NEW YORK, NY / The New York Times / Real Estate / May 22, 2011
NEW CHAPTER Judith Kertzner used a senior move manager in relocating
to a town house from a five-bedroom Dutch colonial.
“I had 55 years of memories in my old house,” she said.
Kathy Kmonicek for The New York Times
By MARCELLE S. FISCHLER
JAY GOLDSTEIN and his wife, Carrie, accumulated 15,000 books in the 46 years they lived in the Glen Cove split ranch where they raised their four children. Its sixth bedroom became the second story of a library. All sorts of memorabilia and other hard-to-toss belongings accumulated in the attic and basement. In February, when their home went into contract for $550,000, deciding what to take, what to dispose of and how to lay out their new $8,050-a-month two-bedroom rental apartment at the Atria on Roslyn Harbor, an independent senior community in Roslyn, seemed overwhelming.
“Just cleaning out the attic was a major thing,” said Mr. Goldstein, who described himself as “lawyer by training, not a mover,” and was very busy taking care of his wife, who has a neurological disease.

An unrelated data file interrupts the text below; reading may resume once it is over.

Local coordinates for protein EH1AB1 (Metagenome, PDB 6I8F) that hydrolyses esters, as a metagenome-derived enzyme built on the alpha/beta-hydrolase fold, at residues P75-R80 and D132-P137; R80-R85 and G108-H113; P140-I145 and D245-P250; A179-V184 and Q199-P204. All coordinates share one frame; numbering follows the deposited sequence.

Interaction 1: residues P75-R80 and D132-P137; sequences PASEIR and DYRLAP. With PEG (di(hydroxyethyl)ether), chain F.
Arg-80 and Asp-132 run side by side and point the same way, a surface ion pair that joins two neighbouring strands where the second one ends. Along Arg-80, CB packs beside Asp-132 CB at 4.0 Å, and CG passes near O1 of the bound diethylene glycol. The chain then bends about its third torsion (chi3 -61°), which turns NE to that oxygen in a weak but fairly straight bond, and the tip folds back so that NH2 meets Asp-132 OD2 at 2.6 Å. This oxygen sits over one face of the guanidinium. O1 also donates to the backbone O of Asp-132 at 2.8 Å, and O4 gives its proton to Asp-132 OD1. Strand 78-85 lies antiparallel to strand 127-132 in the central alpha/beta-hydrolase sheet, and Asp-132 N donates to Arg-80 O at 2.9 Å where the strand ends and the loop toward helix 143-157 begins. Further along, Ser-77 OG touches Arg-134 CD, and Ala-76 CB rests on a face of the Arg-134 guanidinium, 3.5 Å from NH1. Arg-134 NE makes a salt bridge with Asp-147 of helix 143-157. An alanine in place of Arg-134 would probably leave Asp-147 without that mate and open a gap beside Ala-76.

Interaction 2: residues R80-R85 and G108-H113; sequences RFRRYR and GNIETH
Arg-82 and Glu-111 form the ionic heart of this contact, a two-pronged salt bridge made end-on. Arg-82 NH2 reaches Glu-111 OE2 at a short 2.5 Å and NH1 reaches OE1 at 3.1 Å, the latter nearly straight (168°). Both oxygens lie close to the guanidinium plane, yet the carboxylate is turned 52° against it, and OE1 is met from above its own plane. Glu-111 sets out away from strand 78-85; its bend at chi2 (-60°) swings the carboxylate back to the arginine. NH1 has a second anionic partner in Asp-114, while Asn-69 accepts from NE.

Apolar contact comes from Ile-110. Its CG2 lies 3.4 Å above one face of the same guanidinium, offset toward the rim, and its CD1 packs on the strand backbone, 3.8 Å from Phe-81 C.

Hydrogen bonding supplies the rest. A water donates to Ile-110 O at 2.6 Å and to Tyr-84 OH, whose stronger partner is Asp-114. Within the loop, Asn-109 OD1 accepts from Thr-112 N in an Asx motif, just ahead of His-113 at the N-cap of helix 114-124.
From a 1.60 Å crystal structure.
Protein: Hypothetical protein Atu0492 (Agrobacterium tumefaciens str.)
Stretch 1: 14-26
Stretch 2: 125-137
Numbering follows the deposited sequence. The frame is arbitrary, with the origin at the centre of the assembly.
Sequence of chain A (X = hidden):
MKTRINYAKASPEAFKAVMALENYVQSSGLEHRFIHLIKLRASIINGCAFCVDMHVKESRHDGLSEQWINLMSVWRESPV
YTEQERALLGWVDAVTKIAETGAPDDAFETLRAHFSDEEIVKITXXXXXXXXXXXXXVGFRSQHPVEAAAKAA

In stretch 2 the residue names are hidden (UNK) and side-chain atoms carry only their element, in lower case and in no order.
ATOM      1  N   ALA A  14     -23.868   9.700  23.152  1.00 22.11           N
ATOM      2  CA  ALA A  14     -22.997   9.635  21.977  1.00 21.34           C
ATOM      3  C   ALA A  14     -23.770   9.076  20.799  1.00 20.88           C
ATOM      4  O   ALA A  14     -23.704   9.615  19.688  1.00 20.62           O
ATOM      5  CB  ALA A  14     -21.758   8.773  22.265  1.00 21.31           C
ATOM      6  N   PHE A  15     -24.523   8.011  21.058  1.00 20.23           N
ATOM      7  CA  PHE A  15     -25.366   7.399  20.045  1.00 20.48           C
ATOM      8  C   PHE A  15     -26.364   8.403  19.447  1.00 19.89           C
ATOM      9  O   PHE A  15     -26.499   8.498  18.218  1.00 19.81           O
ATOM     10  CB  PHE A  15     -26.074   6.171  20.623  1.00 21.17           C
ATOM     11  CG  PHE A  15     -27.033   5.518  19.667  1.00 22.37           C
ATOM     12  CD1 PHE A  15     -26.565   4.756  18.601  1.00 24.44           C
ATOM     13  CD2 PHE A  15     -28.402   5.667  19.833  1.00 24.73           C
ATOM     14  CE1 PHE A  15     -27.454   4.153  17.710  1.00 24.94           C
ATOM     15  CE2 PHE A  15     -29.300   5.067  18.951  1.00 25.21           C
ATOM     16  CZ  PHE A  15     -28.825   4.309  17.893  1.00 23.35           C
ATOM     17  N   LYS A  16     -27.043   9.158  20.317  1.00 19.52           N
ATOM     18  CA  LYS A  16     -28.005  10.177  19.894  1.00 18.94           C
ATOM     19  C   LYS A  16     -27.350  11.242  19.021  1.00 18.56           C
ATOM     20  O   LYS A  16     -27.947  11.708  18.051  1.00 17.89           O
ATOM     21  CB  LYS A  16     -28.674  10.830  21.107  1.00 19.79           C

With three grown children residing out of state, Mr. Goldstein, 75, decided to hire Barbara Feldman, a “senior move manager.” Her mission: clear out the house, call in an antiques dealer to look at some of the books, and arrange for charitable donations. She also needed to have their new apartment set up by their April move-in date.
Ms. Feldman, the owner of the four-year-old Nu Start NY in Manhasset, estimates that she assists 60 to 100 older adults a year with the physical and emotional demands of downsizing from their longtime family homes into apartments, age-restricted condominiums and assisted-living facilities.
She consults with appraisers, antiques dealers, secondhand furniture dealers, charities that pick up, packers, organizers and clean-out crews. She arranges to distribute possessions to family and friends. After unpacking, she makes the beds, sets up computers, hangs artwork and rearranges Lladrós on shelves.